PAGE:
Analyzing data augmentation for image classification

Original article was published on Artificial Intelligence on Medium

If we process the augmented images above and project it to the same 2D vector space as the previous cat-elephant images, we can see that the new dots are around the original image’s. This is the effect of image augmentation:

Augmentation expands the single point of an elephant image in the classification space to a whole area of elephant images.

Augmented elephant images in the cat-elephant projection

One-shot approach

When one has very few samples in a label class, the problem is called few-shot learning, and data augmentation is a crucial tool to solve this problem. The following experiment tries to prove the concept. Of course, here we have a pre-trained model on a large dataset, so it was not learned in a few-shot training. However, if we try to generate a projection using only one original elephant image, we can get something similar.

For this projection, we will use a new PCA using the original elephant image, and it’s augmented images. The augmented images in this subspace are shown in the following image.

PCA projection of the augmented images

But can this projection, using only one elephant image separate the elephants from the cats? Well, the clusters are not as clear as in the previous case (see the first scatter plot figure), but the cats and the elephants are in fact in different parts of the vector space.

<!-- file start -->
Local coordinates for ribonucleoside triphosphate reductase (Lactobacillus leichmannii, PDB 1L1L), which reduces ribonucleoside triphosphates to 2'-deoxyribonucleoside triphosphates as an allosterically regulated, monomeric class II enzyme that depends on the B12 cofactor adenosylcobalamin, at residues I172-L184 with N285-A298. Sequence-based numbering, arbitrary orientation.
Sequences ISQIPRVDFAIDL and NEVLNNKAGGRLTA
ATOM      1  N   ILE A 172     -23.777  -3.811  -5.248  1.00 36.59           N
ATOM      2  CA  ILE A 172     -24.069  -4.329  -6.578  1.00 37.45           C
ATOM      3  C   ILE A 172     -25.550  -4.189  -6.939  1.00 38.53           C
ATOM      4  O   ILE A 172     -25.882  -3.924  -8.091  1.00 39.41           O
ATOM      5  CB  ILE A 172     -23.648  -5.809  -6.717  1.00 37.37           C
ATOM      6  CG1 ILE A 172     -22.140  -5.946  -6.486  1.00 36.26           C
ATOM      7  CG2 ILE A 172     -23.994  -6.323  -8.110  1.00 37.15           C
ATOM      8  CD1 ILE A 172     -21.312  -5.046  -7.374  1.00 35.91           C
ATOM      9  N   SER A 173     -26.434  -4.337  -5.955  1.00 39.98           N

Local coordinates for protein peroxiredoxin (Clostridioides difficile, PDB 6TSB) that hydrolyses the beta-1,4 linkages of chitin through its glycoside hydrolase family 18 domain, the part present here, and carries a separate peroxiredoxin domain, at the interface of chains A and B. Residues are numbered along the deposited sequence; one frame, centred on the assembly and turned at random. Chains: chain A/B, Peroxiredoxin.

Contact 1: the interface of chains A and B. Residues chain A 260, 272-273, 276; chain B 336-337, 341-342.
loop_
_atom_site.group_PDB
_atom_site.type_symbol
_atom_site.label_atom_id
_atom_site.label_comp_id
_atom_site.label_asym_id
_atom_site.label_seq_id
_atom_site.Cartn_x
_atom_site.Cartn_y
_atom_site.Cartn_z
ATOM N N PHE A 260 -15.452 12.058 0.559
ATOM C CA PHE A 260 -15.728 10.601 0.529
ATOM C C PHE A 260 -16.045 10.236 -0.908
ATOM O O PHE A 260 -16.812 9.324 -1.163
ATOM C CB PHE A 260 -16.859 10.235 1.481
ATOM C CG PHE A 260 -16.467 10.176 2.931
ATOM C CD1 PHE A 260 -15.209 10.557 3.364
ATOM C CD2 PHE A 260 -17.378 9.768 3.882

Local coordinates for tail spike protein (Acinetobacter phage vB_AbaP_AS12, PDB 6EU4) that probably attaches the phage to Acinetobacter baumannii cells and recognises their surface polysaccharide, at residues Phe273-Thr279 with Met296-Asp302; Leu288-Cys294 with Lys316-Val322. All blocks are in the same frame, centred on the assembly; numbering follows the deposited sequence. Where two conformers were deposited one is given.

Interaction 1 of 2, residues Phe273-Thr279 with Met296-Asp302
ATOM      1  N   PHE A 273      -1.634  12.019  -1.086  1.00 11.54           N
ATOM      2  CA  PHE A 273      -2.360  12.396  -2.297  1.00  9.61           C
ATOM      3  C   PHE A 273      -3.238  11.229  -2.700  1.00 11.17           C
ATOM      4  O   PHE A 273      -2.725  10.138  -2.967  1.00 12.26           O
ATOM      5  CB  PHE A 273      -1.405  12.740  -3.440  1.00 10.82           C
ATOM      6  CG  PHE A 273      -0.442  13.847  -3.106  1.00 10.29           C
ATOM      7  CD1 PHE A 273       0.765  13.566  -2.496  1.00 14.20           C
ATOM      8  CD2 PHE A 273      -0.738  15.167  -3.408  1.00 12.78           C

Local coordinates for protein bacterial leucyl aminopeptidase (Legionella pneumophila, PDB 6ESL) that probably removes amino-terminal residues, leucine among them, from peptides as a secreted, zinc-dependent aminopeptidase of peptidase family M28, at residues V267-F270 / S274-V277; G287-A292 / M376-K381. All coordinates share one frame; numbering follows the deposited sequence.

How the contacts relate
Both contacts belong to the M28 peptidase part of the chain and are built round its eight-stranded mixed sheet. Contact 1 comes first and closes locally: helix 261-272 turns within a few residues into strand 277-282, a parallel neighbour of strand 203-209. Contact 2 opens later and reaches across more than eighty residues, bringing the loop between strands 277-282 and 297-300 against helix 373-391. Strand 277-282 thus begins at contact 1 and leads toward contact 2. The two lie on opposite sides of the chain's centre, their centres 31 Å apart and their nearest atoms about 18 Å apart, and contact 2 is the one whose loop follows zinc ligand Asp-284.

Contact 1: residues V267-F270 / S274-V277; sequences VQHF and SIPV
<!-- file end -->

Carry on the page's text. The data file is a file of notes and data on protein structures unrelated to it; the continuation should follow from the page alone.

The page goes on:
Elephants and cats in the PCA projection generated from one elephant image


In this story, we illustrated the effect of the data augmentation tools used in the state of the art image classification. We visualized images of cats and elephants and the augmented images of an elephant to understand better how the model sees the augmented images.


[1] Deng, J., Dong, W., Socher, R., Li, L. J., Li, K., & Fei-Fei, L. (2009, June). Imagenet: A large-scale hierarchical image database. In 2009 IEEE conference on computer vision and pattern recognition (pp. 248–255). Ieee.

[2] Cubuk, E. D., Zoph, B., Shlens, J., & Le, Q. V. (2020). Randaugment: Practical automated data augmentation with a reduced search space. In Proceedings of the IEEE/CVF Conference on Computer Vision and Pattern Recognition Workshops (pp. 702–703).

[3] Huang, G., Liu, Z., Van Der Maaten, L., & Weinberger, K. Q. (2017). Densely connected convolutional networks. In Proceedings of the IEEE conference on computer vision and pattern recognition (pp. 4700–4708).

[4] Pearson, K. (1901). LIII. On lines and planes of closest fit to systems of points in space. The London, Edinburgh, and Dublin Philosophical Magazine and Journal of Science, 2(11), 559–572.

[5] Hotelling, H. (1933). Analysis of a complex of statistical variables into principal components. Journal of educational psychology, 24(6), 417.

[6] Ho, D., Liang, E., Chen, X., Stoica, I., & Abbeel, P. (2019, May). Population based augmentation: Efficient learning of augmentation policy schedules. In International Conference on Machine Learning (pp. 2731–2741).